Lanthanum(III) bromide


Lanthanum(III) bromide
UCl3 without caption.png
Lanthanum bromide (space filling) 1.png
IUPAC names
Lanthanum(III) bromide
Lanthanum tribromide
  • 13536-79-3 checkY
3D model (JSmol)
  • Interactive image
  • 75393 checkY
ECHA InfoCard 100.033.527 Edit this at Wikidata
EC Number
  • 36-896-7
  • 83563
  • DTXSID9065526 Edit this at Wikidata
  • InChI=1S/3BrH.La/h3*1H;/q;;;+3/p-3 checkY
  • InChI=1/3BrH.La/h3*1H;/q;;;+3/p-3
  • Br[La](Br)Br
Molar mass 378.62 g/mol (anhydrous)
Appearance white solid, hygroscopic
Density 5.06 g/cm3, solid
Melting point 783 °C (1,441 °F; 1,056 K)
Boiling point 1,577 °C (2,871 °F; 1,850 K)
Very soluble
hexagonal (UCl3 type), hP8
P63/m, No. 176
Tricapped trigonal prismatic
not listed
Flash point not flammable
Related compounds
Other anions
Lanthanum(III) fluoride
Lanthanum(III) chloride
Lanthanum(III) iodide
Other cations
Cerium(III) bromide
Praseodymium(III) bromide
Except where otherwise noted, data are given for materials in their standard state (at 25 °C [77 °F], 100 kPa).
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Infobox references

Lanthanum(III) bromide (LaBr3) is an inorganic halide salt of lanthanum. When pure, it is a colorless white powder. The single crystals of LaBr3 are hexagonal crystals with melting point of 783 °C. It is highly hygroscopic and water-soluble. There are several hydrates, La3Br·x H2O, of the salt also known. It is often used as a source of lanthanum in chemical synthesis and as a scintillation material in certain applications.

Lanthanum bromide scintillation detector

The scintillator material cerium activated lanthanum bromide (LaBr3:Ce) was first produced in 2001.[1] LaBr3:Ce-based radiation detectors offer improved energy resolution, fast emission and excellent temperature and linearity characteristics. Typical energy resolution at 662 keV is 3% as compared to sodium iodide detectors at 7%.[2] The improved resolution is due to a photoelectron yield that is 160% greater than is achieved with sodium iodide. Another advantage of LaBr3:Ce is the nearly flat photo emission over a 70 °C temperature range (~1% change in light output)[citation needed].

Today LaBr3 detectors are offered with bialkali photomultiplier tubes (PMT) that can be two inches in diameter and 10 or more inches long[citation needed] . However, miniature packaging can be obtained by the use of a silicon drift detector (SDD) or a Silicon Photomultiplier (SiPM).[3] These UV enhanced diodes provide excellent wavelength matching to the 380 nm emission of LaBr3. The SDD is not as sensitive to temperature and bias drift as PMT. The reported spectroscopy performance of the SDD configuration resulted in a 2.8% energy resolution at 662 keV for the detector sizes considered.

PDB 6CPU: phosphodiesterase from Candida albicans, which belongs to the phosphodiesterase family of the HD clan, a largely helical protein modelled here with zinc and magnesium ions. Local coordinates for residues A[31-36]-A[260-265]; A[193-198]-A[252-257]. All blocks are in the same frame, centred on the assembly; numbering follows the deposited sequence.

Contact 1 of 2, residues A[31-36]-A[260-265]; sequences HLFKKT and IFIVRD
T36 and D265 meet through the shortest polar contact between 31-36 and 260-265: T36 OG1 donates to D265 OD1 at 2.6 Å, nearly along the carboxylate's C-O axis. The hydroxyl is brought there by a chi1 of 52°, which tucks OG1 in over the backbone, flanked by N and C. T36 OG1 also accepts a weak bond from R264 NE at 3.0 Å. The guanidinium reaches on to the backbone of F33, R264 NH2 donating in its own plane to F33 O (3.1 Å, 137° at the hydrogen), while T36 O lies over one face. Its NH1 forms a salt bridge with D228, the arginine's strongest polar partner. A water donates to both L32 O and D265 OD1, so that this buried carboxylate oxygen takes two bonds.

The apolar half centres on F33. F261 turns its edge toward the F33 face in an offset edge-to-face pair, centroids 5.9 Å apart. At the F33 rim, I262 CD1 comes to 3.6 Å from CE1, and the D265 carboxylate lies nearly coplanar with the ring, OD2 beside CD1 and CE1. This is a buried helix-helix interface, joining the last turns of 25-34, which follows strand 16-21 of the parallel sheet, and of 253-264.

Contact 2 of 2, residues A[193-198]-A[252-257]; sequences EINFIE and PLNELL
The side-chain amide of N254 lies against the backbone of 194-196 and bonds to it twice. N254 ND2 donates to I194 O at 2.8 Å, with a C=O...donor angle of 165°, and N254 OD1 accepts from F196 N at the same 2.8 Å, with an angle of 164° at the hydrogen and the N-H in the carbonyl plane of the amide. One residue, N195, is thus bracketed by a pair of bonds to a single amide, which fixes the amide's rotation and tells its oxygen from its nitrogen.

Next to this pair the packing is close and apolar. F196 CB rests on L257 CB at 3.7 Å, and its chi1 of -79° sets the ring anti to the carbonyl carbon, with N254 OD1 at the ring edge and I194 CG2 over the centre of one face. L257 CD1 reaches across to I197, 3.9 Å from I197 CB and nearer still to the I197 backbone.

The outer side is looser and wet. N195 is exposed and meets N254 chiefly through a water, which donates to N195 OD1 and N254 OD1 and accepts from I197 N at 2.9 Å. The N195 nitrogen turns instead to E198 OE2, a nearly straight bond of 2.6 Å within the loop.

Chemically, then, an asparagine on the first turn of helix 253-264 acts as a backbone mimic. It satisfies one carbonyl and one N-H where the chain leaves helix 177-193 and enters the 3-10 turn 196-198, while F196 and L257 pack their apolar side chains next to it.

LaBr3 introduces an enhanced set of capabilities to a range of gamma spectroscopy radioisotope detection and identification systems used in the homeland security market. Isotope identification utilizes several techniques (known as algorithms) which rely on the detector's ability to discriminate peaks. The improvements in resolution allow more accurate peak discrimination in ranges where isotopes often have many overlapping peaks. This leads to better isotope classification. Screening of all types (pedestrians, cargo, conveyor belts, shipping containers, vehicles, etc.) often requires accurate isotopic identification to differentiate concerning materials from non-concerning materials (medical isotopes in patients, naturally occurring radioactive materials, etc.) Heavy R&D and deployment of instruments utilizing LaBr3 is expected in the upcoming years.


  1. ^ Van Loef, E. V. D; Dorenbos, P; Van Eijk, C. W. E; Krämer, K; Güdel, H. U (2001). "High-energy-resolution scintillator: Ce3+ activated LaBr3". Applied Physics Letters. 79 (10): 1573–1575. doi:10.1063/1.1385342.
  2. ^ Knoll, Glenn F., Radiation Detection and Measurement 3rd ed. (Wiley, New York, 2000).
  3. ^ A. Dawood Butt et al., "Comparison of SiPM and SDD based readouts of 1″ LaBr3:Ce scintillator for nuclear physics applications," 2015 IEEE Nuclear Science Symposium and Medical Imaging Conference (NSS/MIC), San Diego, CA, 2015, pp. 1-4. doi: 10.1109/NSSMIC.2015.7581734